I love this film.  It's so well written.  It uses tension beautifully. And, it illustrates so many concepts I discuss in my courses. Roger Ebert called it "one of the year's most skillful thrillers."

I've asked the missing students to watch it over the week-end.  We will then discuss it next week using the following guided note-taking.  

If, after you complete your marathon viewing of the new season of House of Cards, you still want a little more Spacey, I highly recommend this film.  You can rent it for $1.99 on Amazon.

Guided Note-taking Questions:
  1. Using the list of “Negotiating Games/Techniques/Hard Bargaining Tactics” found in the Class 9 Supplemental Materials, which games, techniques, or tactics did Danny use?
  2. Using the list of “Negotiating Games/Techniques/Hard Bargaining Tactics” found in the Class 9 Supplemental Materials, which games, techniques, or tactics did Sabian/police/FBI  use?
  3. Identify ten ways Danny controlled the negotiating environment.
  4. Identify two types of “commitment tactics” Danny used to build leverage in the negotiation.
  5. Identify three joint interests the negotiators tried to use.
  6. Identify five additional ways Danny increased his leverage in the negotiation.
  7. Identify three ways in which Sabian increased his leverage in the negotiation.
  8. How did Danny help the other officers “stand in Danny’s shoes”?  How did he maintain rapport, respect, and sympathy towards himself? 
  9. Identify three ways Danny conveyed that he was an experienced negotiator?
  10. Identify three assumptions made about Danny that affected perceptions and tactics.
  11. How did the public and press influence the negotiation?
  12. How did each side use bluffs to manage perceptions and gain (or attempt to gain) leverage? 

Thursday, February 13, 2014

Alumni of the Appalachian School of Law Very Pleased with ASL Experience

Survey Says . . . . We're Pretty Fabulous!

Ninety-one percent of ASL alumni would recommend the law school to potential students, potential employers, or colleagues. That's what the responses to a survey we distributed to alumni reveals.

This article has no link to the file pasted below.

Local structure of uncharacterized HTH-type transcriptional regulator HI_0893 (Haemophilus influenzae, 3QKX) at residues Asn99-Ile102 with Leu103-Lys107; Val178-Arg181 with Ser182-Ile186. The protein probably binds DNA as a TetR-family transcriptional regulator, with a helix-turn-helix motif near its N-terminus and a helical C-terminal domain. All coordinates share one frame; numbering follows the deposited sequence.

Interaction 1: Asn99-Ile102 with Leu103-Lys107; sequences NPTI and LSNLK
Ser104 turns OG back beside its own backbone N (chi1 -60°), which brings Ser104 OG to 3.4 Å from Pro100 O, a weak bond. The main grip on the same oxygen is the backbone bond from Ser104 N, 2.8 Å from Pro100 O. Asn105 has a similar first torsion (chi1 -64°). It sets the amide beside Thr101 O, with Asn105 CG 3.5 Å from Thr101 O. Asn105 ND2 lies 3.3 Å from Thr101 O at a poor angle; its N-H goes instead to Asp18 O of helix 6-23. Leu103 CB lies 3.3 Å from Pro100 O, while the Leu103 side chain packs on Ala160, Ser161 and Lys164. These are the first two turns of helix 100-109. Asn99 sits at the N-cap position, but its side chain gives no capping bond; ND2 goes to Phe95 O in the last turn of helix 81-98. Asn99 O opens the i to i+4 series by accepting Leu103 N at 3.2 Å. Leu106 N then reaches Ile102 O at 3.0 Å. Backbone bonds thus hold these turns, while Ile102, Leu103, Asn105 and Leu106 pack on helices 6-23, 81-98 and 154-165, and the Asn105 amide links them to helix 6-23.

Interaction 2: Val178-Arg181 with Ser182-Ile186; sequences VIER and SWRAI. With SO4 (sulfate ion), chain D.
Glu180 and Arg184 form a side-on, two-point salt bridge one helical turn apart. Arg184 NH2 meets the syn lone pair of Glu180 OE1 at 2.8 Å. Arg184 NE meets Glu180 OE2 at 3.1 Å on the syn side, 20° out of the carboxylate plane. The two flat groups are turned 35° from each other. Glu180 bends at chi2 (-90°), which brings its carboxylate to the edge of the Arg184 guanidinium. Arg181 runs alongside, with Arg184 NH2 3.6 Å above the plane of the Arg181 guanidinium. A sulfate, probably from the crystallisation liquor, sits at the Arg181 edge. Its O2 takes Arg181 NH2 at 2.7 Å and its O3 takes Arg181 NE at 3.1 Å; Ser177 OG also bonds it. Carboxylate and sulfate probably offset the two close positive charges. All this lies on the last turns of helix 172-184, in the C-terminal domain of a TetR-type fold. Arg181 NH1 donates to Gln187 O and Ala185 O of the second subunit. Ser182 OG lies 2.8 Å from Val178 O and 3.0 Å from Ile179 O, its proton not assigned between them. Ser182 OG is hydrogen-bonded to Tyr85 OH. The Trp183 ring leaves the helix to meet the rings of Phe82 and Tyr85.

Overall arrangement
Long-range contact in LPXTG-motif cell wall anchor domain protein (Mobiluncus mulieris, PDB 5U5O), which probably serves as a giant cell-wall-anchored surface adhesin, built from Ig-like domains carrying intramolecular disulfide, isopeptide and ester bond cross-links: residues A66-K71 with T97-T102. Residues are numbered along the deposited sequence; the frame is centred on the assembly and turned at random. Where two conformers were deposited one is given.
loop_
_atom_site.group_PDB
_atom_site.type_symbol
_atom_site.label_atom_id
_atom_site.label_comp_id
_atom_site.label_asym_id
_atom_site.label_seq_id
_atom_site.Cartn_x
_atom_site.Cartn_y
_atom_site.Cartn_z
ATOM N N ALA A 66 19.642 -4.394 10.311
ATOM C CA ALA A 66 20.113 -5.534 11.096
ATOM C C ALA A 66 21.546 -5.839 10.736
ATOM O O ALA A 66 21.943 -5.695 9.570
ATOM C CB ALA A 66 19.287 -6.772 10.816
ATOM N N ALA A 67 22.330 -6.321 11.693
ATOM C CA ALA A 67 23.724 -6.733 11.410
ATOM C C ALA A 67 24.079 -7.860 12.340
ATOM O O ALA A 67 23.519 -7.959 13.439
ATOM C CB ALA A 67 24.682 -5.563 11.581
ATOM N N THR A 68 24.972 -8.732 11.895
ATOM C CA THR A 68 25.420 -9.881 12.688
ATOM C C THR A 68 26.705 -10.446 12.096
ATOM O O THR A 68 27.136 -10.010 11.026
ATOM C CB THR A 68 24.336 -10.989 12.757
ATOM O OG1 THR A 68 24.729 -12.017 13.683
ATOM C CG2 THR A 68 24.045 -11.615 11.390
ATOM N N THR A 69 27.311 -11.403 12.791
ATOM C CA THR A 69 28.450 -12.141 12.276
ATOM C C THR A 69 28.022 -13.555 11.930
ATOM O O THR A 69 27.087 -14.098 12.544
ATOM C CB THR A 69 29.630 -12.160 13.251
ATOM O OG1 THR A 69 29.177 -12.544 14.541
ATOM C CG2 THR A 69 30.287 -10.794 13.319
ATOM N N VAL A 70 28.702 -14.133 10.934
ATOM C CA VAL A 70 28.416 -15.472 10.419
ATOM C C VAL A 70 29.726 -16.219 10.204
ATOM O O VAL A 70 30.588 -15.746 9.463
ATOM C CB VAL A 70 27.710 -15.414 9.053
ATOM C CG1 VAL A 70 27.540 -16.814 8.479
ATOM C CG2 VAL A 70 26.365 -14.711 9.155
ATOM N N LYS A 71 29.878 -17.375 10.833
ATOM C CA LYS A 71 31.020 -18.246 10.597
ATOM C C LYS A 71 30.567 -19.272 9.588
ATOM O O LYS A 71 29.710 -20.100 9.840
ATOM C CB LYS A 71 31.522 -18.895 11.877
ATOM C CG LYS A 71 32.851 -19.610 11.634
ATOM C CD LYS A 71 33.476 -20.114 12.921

Ninety-three percent of our responding alumni had a positive impression of the law school.  

Slightly more than half of the survey respondents chose ASL for its location.

They identified the law school's experienced faculty (by a large margin) as the top strength of ASL. 

Two hundred and one alumni responded to the survey distributed in the Fall 2013, making the response rate 16.75 percent.  External surveys typically get 10 to 15 percent response rates. 

Thanks alums for your support. We love you!

Wednesday, February 12, 2014

Alumnus Jessica Taylor Gives Great Interview

"Think Before You Speak; Think Before You React"

Appalachian School of Law alumnus, Jessica Taylor, gave a podcast interview about her relationship with ASL alumnus JR Cook, who is appearing on the SyFy reality show, Opposite Worlds

She is quite charming ans smart! She gives her perspective on the show and some of his possible strategies in this 40 minute podcast. 

Follow Jessica on Facebook here

Fan page for Opposite Worlds here.

Fan page for JR Cook here.

If you tweet to support him, be sure to include #AppalachainSchoolOfLaw.   Twitter handle is @TeamJRsyfy


Monday, February 10, 2014

More Praise From a Loyal Client

The Bricklayer, the Micro-burst, and the Lawyer

Yesterday, I posted some excerpts from an email I got from a former client.  I then sent him the link and said that if I needed to change anything or take it down, he should let me know.  Instead, he sent me even more heart-warming praise. 

The prior posting described my representation of a client whose shop and house suffered severe damage during a thunderstorm/tornado that struck a portion of St. Louis.  The insurance company denied his claim, asserting that the damage was caused by water and not by wind.  The policy did not cover water damage, but it did cover wind damage.

The company relied primarily on the anticipated testimony of their retained expert.  Later, using a sixth sense, I discovered that the expert had lied about his credentials.  Based on that discovery, the insurance company removed him from their list of expert witnesses.

I also learned that his report assumed a certain type of back-fill that allowed a calculation predicting that the shop wall would collapse from hydro-static pressure in a severe thunderstorm.  Working with my expert, I discovered this assumption and could refute it based on Doug's testimony about the fill used in the construction of the wall.  (He had helped build it as a young man.)   I also hired the expert I needed to bolster my client's testimony that his family had survived a tornado.  

I won this case on the science.  And, I tell my students you cannot be afraid of digging into the numbers, the scientific assumptions, or the scientific evidence.  As lawyers, we must operate across disciplines even if that work takes us out of our comfort zones.